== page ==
How WordPress is Changing Our Webosphere.Guest_Blogger | Oct 11, 2012
While there are richer and more robust solutions for creating websites, WordPress is steadily gaining ground as the go-to tool for entrepreneurs looking to create a simple but easy-to-manage website. Freelance web designer and writer Scott Stanton shares his perspective on this trend bringing simplicity (and great eye-appeal) to your web presence.
When first dipping my toes into the web development world (over a decade ago), there was one request that consistently brought a grinding halt to landing a new client. It was as if they were all reading from the same script. “I just want something simple, only a few pages, because I don’t have a very big budget for this. Maybe a slideshow on the homepage, other than that I’ll leave it up to you.”
No problems there – so I’d say, “Perfect.” And that was the cue for the inevitable: “Oh, and I want to easily be able to update everything as well.” Ladies and gentleman, the train has derailed.
Unbeknownst to me, about the time I was ankle deep in the development waters a little open source blogging project called b2/cafelog began. Over the next few years the project snowballed in to what we now know today as WordPress.
WordPress makes establishing a web identity cheap, effective and most of all, practical for everyone. Their platform makes updating text, swapping out images and keeping content fresh, quick and painless. If your client wants no part of it and prefers to leave the web wizardry to you, getting under the hood to make a few modifications to a WordPress site is much quicker, and far easier than plunging in to raw code.
If your client is of the, “You create it all, then I’ll take it from there” type, but later asks how to make the flying toasters on their screen go away, don’t worry, it’s a pretty simple platform to get acquainted with. In fact, I had a meeting with a client recently looking for a site that was a textbook perfect case for a WordPress site. Their organization needed a site that would entail a lot of news updates, schedules, calendars, and alike. I assured them I’d make it so they could easily keep it up to date, at which point they freaked out and said, “My computer skills are limited to turning on the computer and logging in to Facebook.”
It was a perfect comparison. If you can Facebook, you can WordPress.
What about us developers who still love coding? There will always be themes to develop. I often thought it was easy to spot a WordPress site by what I found to be some common themes in the layout. These were by no means poor designs, they simply share some common attributes that I find throughout many WordPress sites.
Notice the header spans the full width of the page, is about 80 to 100 px tall, logo in the top left, row of navigation, a row of content with an image slideshow, two more rows of content below, and the footer. It’s a very clean, polished and well-crafted design.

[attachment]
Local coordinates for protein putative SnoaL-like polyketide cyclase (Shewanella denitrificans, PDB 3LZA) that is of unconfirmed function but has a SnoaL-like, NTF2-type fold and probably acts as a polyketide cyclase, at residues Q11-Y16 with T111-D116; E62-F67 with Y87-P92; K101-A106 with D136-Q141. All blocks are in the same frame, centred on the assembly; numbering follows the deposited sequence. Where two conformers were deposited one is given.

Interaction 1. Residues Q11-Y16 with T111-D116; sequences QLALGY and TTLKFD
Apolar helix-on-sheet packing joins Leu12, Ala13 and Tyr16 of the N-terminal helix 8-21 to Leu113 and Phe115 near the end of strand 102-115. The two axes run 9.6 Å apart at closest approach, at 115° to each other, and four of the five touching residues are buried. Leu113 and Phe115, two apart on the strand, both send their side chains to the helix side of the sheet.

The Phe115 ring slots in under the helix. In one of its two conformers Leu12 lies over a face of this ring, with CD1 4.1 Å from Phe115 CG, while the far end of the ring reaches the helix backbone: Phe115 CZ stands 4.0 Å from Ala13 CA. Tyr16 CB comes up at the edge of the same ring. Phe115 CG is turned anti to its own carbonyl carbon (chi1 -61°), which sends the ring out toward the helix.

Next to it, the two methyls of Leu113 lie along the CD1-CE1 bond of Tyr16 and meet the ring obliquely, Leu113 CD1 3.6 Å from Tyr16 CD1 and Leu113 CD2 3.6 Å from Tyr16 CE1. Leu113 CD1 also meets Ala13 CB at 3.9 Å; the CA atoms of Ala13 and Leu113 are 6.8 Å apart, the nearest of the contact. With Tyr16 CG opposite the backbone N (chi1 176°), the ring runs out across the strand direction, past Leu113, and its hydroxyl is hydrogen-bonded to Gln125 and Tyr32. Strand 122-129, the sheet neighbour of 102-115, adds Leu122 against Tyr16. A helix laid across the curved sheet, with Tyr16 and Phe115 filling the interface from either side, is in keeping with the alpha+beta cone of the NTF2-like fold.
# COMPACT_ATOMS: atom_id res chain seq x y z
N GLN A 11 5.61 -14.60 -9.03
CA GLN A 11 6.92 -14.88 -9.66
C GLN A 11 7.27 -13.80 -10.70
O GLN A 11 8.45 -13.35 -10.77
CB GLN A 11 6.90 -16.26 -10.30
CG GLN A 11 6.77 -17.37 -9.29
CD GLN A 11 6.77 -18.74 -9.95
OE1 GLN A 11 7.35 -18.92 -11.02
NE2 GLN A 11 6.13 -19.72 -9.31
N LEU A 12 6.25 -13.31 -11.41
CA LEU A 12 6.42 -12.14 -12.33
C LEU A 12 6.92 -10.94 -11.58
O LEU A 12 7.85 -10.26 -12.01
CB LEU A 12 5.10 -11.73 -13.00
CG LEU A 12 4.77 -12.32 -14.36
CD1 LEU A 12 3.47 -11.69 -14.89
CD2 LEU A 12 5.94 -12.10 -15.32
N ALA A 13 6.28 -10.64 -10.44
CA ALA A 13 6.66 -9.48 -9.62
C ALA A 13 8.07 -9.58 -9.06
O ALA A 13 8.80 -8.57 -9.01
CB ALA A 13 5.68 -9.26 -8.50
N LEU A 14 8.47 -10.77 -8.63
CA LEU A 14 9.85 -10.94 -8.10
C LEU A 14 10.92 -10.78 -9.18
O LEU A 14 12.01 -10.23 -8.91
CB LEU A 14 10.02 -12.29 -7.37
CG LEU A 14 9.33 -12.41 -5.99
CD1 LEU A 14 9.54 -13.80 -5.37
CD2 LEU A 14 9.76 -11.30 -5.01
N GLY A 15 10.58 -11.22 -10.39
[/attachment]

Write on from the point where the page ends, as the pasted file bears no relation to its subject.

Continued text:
This is another common WordPress layout that is more in tune with their traditional blog look. A column is added down the right side, which they’ve utilized in this example to promote their social media outlets and ads. Their cleverly disguised RSS icon in the top right corner is another common attribute of a site developed on the WordPress platform.
There is nothing wrong with these sites, in fact they’re very pleasing to look at. These layouts are common with WordPress sites simply because they’re quite similar to the default template of WordPress, aptly named Twenty Eleven.
I recently heard a figure that 22% of websites created today are built on the WordPress platform. This prompted me to jump in to my browser history and put the last 10 sites I visited under the microscope to see if two were developed on the WordPress platform. One I had easily identified, while Waveguide.com was my needle in the haystack.
A nice, custom built, WordPress theme that has a full-width homepage image slider, two levels of navigation, and a very clean layout throughout the site. The encouraged me to bump the numbers up to four out of twenty.
I decided to go four out of twenty and found another sleeper cell in my browser history, Citizen Cope. A full-height background image, single page design with smooth sliding between sections, and lots of opacity allowed this site to easily fly under my WordPress radar.
If you’re a developer who still loves to write code I suggest you embrace the WordPress platform rather than trying to shy away from it, especially if a client is requesting a dynamic site. If you’re not a developer but are looking to have a WordPress site built for your business so that you can easily manage the content, I suggest you find a developer who’s able to think outside of the standard layout and challenge their creativity.
About the Author
Scott Stanton has spent the past decade working nights as a freelance web designer, only to write about the latest design trends at his day job as a freelance writer.